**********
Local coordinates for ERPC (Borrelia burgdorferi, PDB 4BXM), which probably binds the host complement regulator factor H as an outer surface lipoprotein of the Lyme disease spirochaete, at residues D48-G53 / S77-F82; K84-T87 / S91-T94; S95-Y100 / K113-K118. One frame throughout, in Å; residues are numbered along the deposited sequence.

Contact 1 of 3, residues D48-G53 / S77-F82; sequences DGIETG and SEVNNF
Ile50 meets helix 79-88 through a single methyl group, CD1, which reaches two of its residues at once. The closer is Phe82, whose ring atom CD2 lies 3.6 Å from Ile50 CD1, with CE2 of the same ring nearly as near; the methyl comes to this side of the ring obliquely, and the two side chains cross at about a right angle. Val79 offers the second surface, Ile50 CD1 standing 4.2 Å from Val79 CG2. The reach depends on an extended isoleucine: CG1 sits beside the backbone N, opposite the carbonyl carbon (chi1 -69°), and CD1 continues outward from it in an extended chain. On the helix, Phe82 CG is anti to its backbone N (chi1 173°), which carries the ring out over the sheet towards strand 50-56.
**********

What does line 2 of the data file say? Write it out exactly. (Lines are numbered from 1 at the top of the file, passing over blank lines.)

Contact 1 of 3, residues D48-G53 / S77-F82; sequences DGIETG and SEVNNF